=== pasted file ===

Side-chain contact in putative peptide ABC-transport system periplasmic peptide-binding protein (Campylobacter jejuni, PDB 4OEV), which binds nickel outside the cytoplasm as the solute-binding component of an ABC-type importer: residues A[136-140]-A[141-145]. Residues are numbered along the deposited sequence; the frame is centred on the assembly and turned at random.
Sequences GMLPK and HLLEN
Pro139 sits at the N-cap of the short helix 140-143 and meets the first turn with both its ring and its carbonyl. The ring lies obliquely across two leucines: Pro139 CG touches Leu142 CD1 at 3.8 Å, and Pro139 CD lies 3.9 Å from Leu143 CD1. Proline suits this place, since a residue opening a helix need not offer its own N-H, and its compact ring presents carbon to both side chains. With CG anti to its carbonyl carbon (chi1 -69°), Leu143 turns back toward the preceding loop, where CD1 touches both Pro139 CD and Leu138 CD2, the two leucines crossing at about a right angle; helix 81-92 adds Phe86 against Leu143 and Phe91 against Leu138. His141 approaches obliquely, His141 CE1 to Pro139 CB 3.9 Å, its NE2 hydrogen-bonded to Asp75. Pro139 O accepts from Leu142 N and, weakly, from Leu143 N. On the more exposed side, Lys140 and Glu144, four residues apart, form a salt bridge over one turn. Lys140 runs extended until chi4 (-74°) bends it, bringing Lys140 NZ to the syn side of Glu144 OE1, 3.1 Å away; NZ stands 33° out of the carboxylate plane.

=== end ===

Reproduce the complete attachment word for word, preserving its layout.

Side-chain contact in putative peptide ABC-transport system periplasmic peptide-binding protein (Campylobacter jejuni, PDB 4OEV), which binds nickel outside the cytoplasm as the solute-binding component of an ABC-type importer: residues A[136-140]-A[141-145]. Residues are numbered along the deposited sequence; the frame is centred on the assembly and turned at random.
Sequences GMLPK and HLLEN
Pro139 sits at the N-cap of the short helix 140-143 and meets the first turn with both its ring and its carbonyl. The ring lies obliquely across two leucines: Pro139 CG touches Leu142 CD1 at 3.8 Å, and Pro139 CD lies 3.9 Å from Leu143 CD1. Proline suits this place, since a residue opening a helix need not offer its own N-H, and its compact ring presents carbon to both side chains. With CG anti to its carbonyl carbon (chi1 -69°), Leu143 turns back toward the preceding loop, where CD1 touches both Pro139 CD and Leu138 CD2, the two leucines crossing at about a right angle; helix 81-92 adds Phe86 against Leu143 and Phe91 against Leu138. His141 approaches obliquely, His141 CE1 to Pro139 CB 3.9 Å, its NE2 hydrogen-bonded to Asp75. Pro139 O accepts from Leu142 N and, weakly, from Leu143 N. On the more exposed side, Lys140 and Glu144, four residues apart, form a salt bridge over one turn. Lys140 runs extended until chi4 (-74°) bends it, bringing Lys140 NZ to the syn side of Glu144 OE1, 3.1 Å away; NZ stands 33° out of the carboxylate plane.